Big Readers Forum Index


About Schmidt by Louis Pegler

 
Post new topic   Reply to topic    Big Readers Forum Index -> Novels and short stories -> Discussion of individual novels
View previous topic :: View next topic  
Author Message
Caro



Joined: 22 Nov 2008
Posts: 2972


Location: Owaka, New Zealand

PostPosted: Wed May 03, 2017 9:57 pm    Post subject: About Schmidt by Louis Pegler  Reply with quote

I am, as I said earlier, reading About Schmidt.  It's basically a study of one individual and hos he has lived his life. The reviews on the front and back talk of Schmidt being “unlikable”, “a study of aging centred on a man whose flaws become both sinister and sympathetic”,  and “a brilliant imposter, though this time an imposter unaware of his charade.  He is the cultivated man unable to acknowledge his subtle strain of Jew-hating”.  

Mostly I find Schmidt a pitiable character.  He has managed to alienate his daughter and future son-in-law, though Louis Pegler only gives vague reasons why – he is cool and distant, I gather.  But since we see things mostly through his eyes, that doesn’t come through to the reader much.  He complains about his daughter’s fiancé as being obsessed with his legal career, in a way which he never was.  But mostly he dislikes and fears him because he is a Jew.  

He does find modern life uncultivated, but what I notice most and dislike most is his sexual references.  He talks about women’s breast in the coarsest of terms despite the San Francisco Chronicle saying “In an era of encroaching coarseness, where civility dissolves...Schmidt summons in us a remembrance of elegance past.” While he loves his wife Mary he takes every opportunity to be unfaithful to her when he is away on legal trips.  And then when she is sick and asleep he has sex with her.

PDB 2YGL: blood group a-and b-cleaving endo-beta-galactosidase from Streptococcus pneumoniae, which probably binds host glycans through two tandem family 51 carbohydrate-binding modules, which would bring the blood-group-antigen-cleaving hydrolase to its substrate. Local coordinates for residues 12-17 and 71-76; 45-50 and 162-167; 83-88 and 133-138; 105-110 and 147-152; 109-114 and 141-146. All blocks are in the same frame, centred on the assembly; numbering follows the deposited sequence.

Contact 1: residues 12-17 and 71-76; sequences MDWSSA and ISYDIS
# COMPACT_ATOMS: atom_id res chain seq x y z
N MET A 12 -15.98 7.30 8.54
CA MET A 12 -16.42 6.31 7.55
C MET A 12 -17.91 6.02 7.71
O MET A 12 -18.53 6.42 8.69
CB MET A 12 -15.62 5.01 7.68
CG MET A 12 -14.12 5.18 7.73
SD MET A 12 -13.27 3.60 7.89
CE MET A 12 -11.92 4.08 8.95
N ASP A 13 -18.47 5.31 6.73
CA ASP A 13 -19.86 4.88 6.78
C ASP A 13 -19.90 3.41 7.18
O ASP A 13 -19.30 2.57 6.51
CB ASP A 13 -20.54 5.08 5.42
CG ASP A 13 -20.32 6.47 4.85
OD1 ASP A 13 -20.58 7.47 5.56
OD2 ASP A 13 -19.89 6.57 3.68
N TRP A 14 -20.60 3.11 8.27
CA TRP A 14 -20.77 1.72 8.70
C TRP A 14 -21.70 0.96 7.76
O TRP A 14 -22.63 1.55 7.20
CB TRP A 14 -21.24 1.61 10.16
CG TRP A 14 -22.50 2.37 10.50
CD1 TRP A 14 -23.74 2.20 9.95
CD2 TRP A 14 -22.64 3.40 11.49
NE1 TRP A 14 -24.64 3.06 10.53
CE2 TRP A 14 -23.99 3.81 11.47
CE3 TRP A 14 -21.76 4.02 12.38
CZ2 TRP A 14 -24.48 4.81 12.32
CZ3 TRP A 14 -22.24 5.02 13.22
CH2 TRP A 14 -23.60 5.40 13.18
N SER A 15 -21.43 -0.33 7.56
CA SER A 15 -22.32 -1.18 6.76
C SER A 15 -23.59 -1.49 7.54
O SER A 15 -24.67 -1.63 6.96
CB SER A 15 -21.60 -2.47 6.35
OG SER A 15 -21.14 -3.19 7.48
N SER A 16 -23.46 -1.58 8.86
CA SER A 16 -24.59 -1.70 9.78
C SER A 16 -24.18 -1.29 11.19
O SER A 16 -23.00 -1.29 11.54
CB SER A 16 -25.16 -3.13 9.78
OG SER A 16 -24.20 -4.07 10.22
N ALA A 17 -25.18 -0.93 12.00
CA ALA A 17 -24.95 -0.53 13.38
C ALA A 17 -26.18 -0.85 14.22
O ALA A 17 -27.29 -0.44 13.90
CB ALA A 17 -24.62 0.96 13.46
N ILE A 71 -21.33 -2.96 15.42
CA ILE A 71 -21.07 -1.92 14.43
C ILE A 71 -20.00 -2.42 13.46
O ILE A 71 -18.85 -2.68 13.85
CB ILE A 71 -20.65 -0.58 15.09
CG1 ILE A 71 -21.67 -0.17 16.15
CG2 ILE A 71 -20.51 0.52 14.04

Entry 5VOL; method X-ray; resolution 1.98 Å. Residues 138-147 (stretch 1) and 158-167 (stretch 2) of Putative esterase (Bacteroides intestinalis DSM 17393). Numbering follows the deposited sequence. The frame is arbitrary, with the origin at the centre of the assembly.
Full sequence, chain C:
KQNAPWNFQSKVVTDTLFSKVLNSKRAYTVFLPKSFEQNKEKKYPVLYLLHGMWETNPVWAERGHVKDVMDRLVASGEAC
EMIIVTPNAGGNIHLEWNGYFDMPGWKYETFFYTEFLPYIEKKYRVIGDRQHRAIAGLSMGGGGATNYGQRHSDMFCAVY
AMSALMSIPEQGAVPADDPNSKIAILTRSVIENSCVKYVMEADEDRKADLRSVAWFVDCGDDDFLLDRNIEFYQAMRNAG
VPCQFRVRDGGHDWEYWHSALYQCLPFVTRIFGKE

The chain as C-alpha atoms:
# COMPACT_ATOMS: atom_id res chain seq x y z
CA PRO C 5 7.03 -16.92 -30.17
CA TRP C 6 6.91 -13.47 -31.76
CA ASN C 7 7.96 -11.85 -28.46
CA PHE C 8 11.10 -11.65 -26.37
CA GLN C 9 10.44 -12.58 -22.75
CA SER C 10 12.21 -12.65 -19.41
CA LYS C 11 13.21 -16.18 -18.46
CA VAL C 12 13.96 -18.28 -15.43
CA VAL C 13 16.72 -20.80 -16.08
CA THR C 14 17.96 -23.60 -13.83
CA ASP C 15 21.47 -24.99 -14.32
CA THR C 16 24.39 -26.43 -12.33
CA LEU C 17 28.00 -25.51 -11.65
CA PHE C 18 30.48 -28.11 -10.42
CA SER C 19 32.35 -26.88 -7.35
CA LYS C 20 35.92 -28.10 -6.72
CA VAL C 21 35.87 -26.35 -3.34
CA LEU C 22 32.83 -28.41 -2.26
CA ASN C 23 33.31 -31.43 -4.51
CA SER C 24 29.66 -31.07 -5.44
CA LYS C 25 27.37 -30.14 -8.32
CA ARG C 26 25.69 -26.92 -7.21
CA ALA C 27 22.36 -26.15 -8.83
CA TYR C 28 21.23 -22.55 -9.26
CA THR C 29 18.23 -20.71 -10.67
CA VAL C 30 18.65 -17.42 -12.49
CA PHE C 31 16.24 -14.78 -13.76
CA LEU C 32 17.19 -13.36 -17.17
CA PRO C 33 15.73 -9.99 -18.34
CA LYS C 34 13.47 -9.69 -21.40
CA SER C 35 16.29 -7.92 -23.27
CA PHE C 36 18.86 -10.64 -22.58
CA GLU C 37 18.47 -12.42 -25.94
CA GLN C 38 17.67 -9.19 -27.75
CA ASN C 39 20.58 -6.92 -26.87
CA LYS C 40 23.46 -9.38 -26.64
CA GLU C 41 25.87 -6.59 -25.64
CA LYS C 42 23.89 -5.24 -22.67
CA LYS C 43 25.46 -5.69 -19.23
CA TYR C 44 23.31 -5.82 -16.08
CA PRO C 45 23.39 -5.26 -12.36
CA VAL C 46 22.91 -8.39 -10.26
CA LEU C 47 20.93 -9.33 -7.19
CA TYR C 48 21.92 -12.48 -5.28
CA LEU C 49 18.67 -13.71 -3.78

Later after Mary’s death, in his diary he writes about a waitress (of whom I think we will hear more) and imagines: “ With a respectable old guy like me, she doesn’t need to ask herself whether I have AIDS or whatever else she can catch from some character with goo on his head and rings in his ears; I am unlikely to be violent.  To her generation, sex is no big deal.  So why not fuck me in my nice clean bed?  Under that T-shirt with “O’Henry’s” written on it, probably a lavender bra.  Breasts neat and hard like buried mounds.  Tiny waist.  Stomach. A narrow stretch of black fur.  She’s ready, soaling through her tights.  When those are peeled off, legs of an antelope.  No polish on her toenails; feet sore. perhaps a little swollen, she stands on them all day.  That’s where I start, kissing the soles of her feet and then the toes, working my way to the thighs, which she keeps closed at first, and then, as I reach the furry place, she opens, pushing at my face.  Insistent, raucous cooing.  Wait for me, take me, now!”

I suppose it is because I have been married to a rather prudish man, who would never use those particular phrases, but I find this a surprising way for a cultivated man to think and write in his diary.  And not just there – he analyses everyone he meets in this sort of way.  I realise from my own thoughts that one does see people in physical terms – I also admire women for their bodies as much as their minds.  (Surely I am not the only heterosexual woman to do this. I do often feel sympathy when men are condemned for being distracted by low-cut blouses etc.  This seems a natural reaction to me. )  I remember shocking a friend when I remarked on a woman presenter’s shirt showing up her lovely figure and I love looking at Serena Williams’ shining skin and voluptuous figure, but I don’t think of them in such gross terms.  
At any rate Louis Pegler’s book is carefully written, and has many long sentences which take a bit of careful reading; one of them indeed I read over and over again but still didn’t get the total sense of or understand just which character was being described.  I don’t know if that was just my confusion or the writer’s obfuscation.  I am pretty sure it wasn’t a typo or a mistake.


Back to top
View user's profile Send private message
Sandraseahorse



Joined: 21 Nov 2008
Posts: 1154



PostPosted: Thu May 04, 2017 6:25 am    Post subject: Reply with quote

Thank you for that, Caro. I rather enjoyed the film, which I saw many years ago, and I don't remember anti-Semitism.  Perhaps it was there and I missed it or possibly it was air-brushed from the film.


Back to top
View user's profile Send private message
Caro



Joined: 22 Nov 2008
Posts: 2972


Location: Owaka, New Zealand

PostPosted: Sun May 07, 2017 12:15 am    Post subject: Reply with quote